Idaho gives corporate welfare another try at Post Falls facility

Idaho gives corporate welfare another try at Post Falls facility

by
Dustin Hurst
August 10, 2016
Dustin Hurst
Author Image
August 10, 2016

A business campus in Post Falls will soon experience a taxpayer-funded resurrection.

That rebirth comes nearly two years after state officials failed to subsidize success at the campus.

Idaho officials announced days ago that Orgill, Inc., will set down roots in the same space once occupied by Kimball International, which left the space in 2015. Orgill, one of the world’s largest hardware manufacturers, plans to take control of the space Sept. 1 and hopes to have the plant at full operating capacity by March 2017.

According to a company press release, Orgill plans to hire more than 100 workers.

Ron Beal, Orgill’s chairman, explained the company’s decision to expand to North Idaho.

“There were many positive things that led us to select Post Falls as the home for our newest distribution center, including the excellent workforce in the area, the assistance and cooperation of local officials, and the quality of the facility itself,” Beal said.

Generous corporate welfare also likely helped the company make its decision.

The Idaho Department of Commerce approved Orgill for a $2 million break in sales, income and payroll taxes, which lasts through the next 10 years. Commerce officials project the new jobs, 138 in all, will generate nearly $10 million in direct state revenue during that time span.

More corporate welfare could flow to the company. The Idaho Department of Labor could subsidize the company’s work through the Workforce Development Fund, which delivers taxpayer cash to businesses to train workers.

Idaho Department of Labor Director Ken Edmunds told IdahoReporter.com the agency would love to partner with Orgill, which he noted, “appears to meet the criteria” for workforce training funds.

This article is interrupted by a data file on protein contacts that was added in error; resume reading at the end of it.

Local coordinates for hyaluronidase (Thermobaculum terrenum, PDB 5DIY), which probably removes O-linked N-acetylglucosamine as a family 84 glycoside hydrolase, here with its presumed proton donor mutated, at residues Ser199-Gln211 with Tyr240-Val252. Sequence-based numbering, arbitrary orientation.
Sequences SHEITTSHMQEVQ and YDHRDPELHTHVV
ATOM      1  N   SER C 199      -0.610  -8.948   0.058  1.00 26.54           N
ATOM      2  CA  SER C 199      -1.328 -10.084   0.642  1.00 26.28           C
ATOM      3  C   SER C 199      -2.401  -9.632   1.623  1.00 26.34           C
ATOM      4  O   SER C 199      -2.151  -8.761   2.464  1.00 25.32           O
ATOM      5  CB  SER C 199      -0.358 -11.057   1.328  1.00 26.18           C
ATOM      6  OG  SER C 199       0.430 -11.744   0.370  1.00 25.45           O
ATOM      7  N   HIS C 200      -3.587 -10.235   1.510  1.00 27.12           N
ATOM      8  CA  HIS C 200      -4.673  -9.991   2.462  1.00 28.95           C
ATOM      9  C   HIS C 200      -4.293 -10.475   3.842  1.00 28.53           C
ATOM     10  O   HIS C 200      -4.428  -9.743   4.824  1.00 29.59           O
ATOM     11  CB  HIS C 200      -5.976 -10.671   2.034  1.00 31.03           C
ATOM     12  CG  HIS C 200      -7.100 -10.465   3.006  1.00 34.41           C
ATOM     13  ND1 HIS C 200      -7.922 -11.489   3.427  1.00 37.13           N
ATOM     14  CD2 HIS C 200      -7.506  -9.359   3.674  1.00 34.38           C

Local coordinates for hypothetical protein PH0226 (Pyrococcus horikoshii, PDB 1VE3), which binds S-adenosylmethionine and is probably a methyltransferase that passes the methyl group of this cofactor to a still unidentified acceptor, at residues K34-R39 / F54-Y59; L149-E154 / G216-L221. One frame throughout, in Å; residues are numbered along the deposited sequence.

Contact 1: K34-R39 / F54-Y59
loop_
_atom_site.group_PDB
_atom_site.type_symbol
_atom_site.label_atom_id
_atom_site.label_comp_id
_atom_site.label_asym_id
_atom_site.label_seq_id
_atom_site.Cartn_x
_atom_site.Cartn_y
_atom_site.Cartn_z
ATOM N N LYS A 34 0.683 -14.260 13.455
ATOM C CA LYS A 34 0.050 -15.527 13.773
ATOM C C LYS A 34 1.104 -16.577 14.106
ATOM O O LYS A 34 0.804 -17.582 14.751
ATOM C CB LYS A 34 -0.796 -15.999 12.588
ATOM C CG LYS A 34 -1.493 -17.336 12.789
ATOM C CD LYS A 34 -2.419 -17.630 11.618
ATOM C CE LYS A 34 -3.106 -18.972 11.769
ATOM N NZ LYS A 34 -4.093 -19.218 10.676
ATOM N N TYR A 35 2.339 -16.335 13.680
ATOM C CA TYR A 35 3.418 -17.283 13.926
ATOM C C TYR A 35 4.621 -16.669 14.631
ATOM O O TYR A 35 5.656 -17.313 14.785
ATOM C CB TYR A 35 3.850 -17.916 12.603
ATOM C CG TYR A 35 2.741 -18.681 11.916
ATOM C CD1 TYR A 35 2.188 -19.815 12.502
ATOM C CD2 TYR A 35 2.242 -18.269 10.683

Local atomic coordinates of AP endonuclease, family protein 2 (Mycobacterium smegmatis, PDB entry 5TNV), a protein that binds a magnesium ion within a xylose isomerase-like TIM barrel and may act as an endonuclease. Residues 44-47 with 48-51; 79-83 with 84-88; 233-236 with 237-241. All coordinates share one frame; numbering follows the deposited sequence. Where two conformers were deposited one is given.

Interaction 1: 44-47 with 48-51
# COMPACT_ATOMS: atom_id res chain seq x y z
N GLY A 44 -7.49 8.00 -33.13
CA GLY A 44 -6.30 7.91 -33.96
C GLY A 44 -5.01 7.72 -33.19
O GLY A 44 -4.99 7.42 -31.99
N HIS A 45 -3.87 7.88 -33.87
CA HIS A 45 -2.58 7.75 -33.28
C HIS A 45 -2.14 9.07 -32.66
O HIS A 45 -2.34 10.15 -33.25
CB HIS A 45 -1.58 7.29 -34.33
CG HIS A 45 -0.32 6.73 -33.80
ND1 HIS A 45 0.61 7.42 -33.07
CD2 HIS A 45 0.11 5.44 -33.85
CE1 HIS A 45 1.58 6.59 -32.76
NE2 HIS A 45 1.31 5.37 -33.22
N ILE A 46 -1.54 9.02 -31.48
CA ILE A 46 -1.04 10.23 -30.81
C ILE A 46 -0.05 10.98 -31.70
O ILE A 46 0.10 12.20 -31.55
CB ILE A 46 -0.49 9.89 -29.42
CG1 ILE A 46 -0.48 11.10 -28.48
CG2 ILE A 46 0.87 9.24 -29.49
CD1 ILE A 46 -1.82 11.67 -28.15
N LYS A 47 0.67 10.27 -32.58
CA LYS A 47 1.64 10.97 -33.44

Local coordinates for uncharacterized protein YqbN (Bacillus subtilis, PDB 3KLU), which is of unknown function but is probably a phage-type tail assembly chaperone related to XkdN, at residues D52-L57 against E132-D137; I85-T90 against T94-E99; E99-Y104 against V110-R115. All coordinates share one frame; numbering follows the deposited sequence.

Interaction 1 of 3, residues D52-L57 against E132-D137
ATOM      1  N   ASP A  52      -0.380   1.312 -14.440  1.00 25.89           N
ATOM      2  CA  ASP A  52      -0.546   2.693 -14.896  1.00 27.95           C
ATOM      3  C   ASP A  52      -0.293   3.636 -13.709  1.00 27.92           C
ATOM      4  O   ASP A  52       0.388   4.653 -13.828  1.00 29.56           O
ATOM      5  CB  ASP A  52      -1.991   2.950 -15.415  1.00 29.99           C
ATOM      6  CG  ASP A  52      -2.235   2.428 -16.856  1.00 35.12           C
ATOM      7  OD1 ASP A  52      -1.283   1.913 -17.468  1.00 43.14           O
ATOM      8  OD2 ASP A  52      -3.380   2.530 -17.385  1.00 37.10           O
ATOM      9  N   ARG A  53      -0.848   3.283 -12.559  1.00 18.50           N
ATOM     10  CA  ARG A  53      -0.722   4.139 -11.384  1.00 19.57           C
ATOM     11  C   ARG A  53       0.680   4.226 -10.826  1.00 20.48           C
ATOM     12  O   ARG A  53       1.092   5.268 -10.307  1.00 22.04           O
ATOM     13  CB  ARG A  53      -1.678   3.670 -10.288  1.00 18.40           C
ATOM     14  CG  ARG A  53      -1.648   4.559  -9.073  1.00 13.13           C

To qualify for training subsidies, companies must pay new employees more than $12 an hour, plus offer health benefits. Orgill told the Idaho Department of Commerce its jobs will average annual salaries of $41,000, and the company plans to offer insurance.

If Edmunds and his agency decide to spend on Orgill’s workers, it would be at least the second time the state has subsidized a business on that campus.

Before Kimball International and its 260 workers left Idaho in favor of Indiana in 2014, the Department of Labor paid the company nearly $120,000 to train 83 workers.

When Kimball announced the Post Falls plant closure in late 2014, the company boasted that the move would consolidate its operations and provide more efficiency.

Corporate welfare doled out under Indiana Gov. Mike Pence, now Republican presidential nominee Donald Trump’s running mate, may have played a role in that company’s decision to close its Idaho plant.

A November 2014 press release from the Indiana Economic Development Corporate revealed the state offered Kimball $1 million in “conditional tax credits” and $300,000 in worker training funds to bring the Idaho operations to Indiana.

Luring Orgill to Post Falls is not the first time Idaho has tried to resurrect business operations at a certain business facility or campus. After H.J. Heinz shuttered its Pocatello food processing facility in 2014, state officials used generous corporate welfare to draw Amy’s Kitchen, a frozen food producer, to the site.

Heinz, which laid off 400 workers, received $880,000 in worker training dollars from the Idaho Department of Labor. The state committed last year to give Amy’s Kitchen more than $8 million in training dollars and tax breaks.

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